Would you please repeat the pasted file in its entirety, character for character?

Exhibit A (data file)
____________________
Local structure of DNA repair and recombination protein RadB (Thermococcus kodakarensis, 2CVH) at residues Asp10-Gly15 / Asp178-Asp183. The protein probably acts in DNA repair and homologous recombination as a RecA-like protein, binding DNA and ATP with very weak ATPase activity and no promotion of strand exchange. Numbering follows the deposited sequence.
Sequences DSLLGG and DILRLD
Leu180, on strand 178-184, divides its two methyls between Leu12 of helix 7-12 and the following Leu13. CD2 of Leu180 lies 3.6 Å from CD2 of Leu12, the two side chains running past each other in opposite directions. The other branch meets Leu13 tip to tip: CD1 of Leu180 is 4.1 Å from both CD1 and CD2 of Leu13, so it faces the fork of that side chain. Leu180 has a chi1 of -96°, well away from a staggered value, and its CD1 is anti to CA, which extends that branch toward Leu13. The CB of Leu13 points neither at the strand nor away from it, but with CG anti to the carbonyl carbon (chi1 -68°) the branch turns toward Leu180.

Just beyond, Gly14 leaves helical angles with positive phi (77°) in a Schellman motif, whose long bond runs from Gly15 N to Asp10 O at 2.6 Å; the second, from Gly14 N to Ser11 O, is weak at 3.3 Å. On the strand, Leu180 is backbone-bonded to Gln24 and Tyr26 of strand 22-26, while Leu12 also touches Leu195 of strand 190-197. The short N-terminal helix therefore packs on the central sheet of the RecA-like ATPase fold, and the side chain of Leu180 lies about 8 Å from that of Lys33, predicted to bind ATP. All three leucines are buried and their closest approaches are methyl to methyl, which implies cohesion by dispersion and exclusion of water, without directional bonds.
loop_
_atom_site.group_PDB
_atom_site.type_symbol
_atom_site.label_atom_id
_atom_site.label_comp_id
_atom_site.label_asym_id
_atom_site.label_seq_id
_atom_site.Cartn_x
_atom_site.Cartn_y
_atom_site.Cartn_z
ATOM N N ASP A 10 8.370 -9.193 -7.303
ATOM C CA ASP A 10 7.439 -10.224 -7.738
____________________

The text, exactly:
Local structure of DNA repair and recombination protein RadB (Thermococcus kodakarensis, 2CVH) at residues Asp10-Gly15 / Asp178-Asp183. The protein probably acts in DNA repair and homologous recombination as a RecA-like protein, binding DNA and ATP with very weak ATPase activity and no promotion of strand exchange. Numbering follows the deposited sequence.
Sequences DSLLGG and DILRLD
Leu180, on strand 178-184, divides its two methyls between Leu12 of helix 7-12 and the following Leu13. CD2 of Leu180 lies 3.6 Å from CD2 of Leu12, the two side chains running past each other in opposite directions. The other branch meets Leu13 tip to tip: CD1 of Leu180 is 4.1 Å from both CD1 and CD2 of Leu13, so it faces the fork of that side chain. Leu180 has a chi1 of -96°, well away from a staggered value, and its CD1 is anti to CA, which extends that branch toward Leu13. The CB of Leu13 points neither at the strand nor away from it, but with CG anti to the carbonyl carbon (chi1 -68°) the branch turns toward Leu180.

Just beyond, Gly14 leaves helical angles with positive phi (77°) in a Schellman motif, whose long bond runs from Gly15 N to Asp10 O at 2.6 Å; the second, from Gly14 N to Ser11 O, is weak at 3.3 Å. On the strand, Leu180 is backbone-bonded to Gln24 and Tyr26 of strand 22-26, while Leu12 also touches Leu195 of strand 190-197. The short N-terminal helix therefore packs on the central sheet of the RecA-like ATPase fold, and the side chain of Leu180 lies about 8 Å from that of Lys33, predicted to bind ATP. All three leucines are buried and their closest approaches are methyl to methyl, which implies cohesion by dispersion and exclusion of water, without directional bonds.
loop_
_atom_site.group_PDB
_atom_site.type_symbol
_atom_site.label_atom_id
_atom_site.label_comp_id
_atom_site.label_asym_id
_atom_site.label_seq_id
_atom_site.Cartn_x
_atom_site.Cartn_y
_atom_site.Cartn_z
ATOM N N ASP A 10 8.370 -9.193 -7.303
ATOM C CA ASP A 10 7.439 -10.224 -7.738